An Act of Remembrance?

Contributed by Janine Marriott.

When I first began working at Arnos Vale Cemetery Trust I felt that an arranging an Act of Remembrance for those who died during the two World Wars was fitting and appropriate.   The site had three war memorials and over 500 War Dead, plus the listed WW1 memorial was also a War Grave.  I wasn’t entirely sure why I felt it necessary, but it felt ‘right’.

I began by tentatively looking into what this might entail. I’d attended events as a child and had stood for the two minutes silence when teaching in a school, but to run one was a very different matter.  I was aware that visitors may well feel very deeply about such an event, to get it wrong would be both disrespectful and a potential public relations disaster.

During my investigations, I discovered that the WW1 memorial had been a site of earlier commemorations started by Robert Bush, who had run a hospital in Stoke Bishop in Bristol for ANZACS  during WW1.  This lent even more meaning to such an event.

Image of Gallipoli Memorial Ceremony Robert Bush fourth from the right.
Credit: Western Daily Press. Monday 27th April 1931

My investigations also showed there was a general templates provided by the Commonwealth War Graves Commission (CWGC) and the Royal British Legion (RBL) but nothing that specifically lent itself to my particular site, which was neither a battlefield filled with lines of identical white memorials nor just a War Memorial in a city centre.

The first year was extremely low key.  A short ceremony on Armistice Day at the WW2 memorial led by me. A local school attended and a few members of the public came along.  The RBL and CWGC also attended. Despite not being full of military ceremony like many Remembrance Day ceremonies; members of the public and the attending school both felt it was important and meaningful. A relief.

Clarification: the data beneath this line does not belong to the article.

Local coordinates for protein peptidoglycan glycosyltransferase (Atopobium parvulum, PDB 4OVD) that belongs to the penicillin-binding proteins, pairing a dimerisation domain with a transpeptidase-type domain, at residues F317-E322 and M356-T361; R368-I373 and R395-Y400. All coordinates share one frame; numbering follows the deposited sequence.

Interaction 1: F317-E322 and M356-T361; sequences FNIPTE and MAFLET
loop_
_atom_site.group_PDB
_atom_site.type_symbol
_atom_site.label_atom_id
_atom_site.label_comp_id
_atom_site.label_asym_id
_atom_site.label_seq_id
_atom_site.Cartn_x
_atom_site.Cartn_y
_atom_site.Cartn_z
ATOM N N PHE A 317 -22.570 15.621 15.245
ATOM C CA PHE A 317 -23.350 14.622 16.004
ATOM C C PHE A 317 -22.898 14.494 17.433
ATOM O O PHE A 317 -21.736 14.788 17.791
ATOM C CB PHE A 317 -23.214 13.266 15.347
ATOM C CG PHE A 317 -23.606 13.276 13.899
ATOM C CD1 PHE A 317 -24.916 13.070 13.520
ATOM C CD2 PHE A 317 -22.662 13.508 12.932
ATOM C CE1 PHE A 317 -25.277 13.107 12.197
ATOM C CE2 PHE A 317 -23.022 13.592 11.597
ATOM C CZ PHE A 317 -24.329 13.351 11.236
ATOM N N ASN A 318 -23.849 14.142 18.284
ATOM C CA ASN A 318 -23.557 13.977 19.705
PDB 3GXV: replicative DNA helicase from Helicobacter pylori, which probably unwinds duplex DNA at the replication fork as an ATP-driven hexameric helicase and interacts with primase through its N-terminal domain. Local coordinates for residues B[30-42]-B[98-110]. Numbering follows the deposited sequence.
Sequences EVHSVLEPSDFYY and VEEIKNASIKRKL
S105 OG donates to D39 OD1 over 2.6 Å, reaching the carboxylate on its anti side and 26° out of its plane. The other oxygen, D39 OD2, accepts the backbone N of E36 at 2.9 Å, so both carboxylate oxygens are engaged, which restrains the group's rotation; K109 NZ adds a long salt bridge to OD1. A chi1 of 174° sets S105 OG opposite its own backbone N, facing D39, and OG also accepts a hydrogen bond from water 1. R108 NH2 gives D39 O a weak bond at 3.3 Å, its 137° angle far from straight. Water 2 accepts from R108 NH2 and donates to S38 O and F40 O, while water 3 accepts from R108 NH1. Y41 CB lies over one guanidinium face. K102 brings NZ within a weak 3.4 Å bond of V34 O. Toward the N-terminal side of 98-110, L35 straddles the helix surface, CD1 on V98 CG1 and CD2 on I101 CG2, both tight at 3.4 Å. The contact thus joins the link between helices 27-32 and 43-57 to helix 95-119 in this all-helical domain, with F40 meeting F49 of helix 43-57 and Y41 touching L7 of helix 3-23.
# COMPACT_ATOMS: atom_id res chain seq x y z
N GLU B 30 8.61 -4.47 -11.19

Since then the Act of Remembrance has moved location to the much grander WW1 memorial where Robert Bush held ceremonies.  The attendee numbers have swelled significantly and now a number of local schools attend. They read poems from notable authors, sing songs and have write pieces of their own for the ceremony.   The event is now led by a member of the clergy and has a more formal feel, although it is still uniquely Arnos Vale.

Have I discovered what it is for?

The Act of Remembrance has many purposes and ‘Never Forget’ is just one, but in a place of remembrance like a cemetery it seems the most pertinent.  Our little commemoration does not seek to glorify War and the people who attend always thank us for holding the ceremony.  So what is the purpose?  For Members of the public are delighted to see local children involved and engaged; they are seeing them as taking on the mantle of remembrance from the older generation.   For the children it allows them to spend time considering the real life people who fought, died and survived as they stand by the graves of those who died.  As one child told me, ‘it makes them real, not just someone you learn about’.  For the service personnel who attend, it acknowledges their sacrifices and the bravery and of those from the past.  For Arnos Vale Cemetery, it tells a story about those laid to rest, and shares the site a new audience that may never have come without the event.  This Act of Remembrance has varied purposes and roles, and that’s what makes it necessary.

Janine is the Public Engagement Manager for Arnos Vale Cemetery Trust in Bristol. She is currently undertaking a Doctorate in Heritage exploring Public Engagement in sites of memorial at the University of Hertfordshire


Arnos Vale Cemetery Trust –

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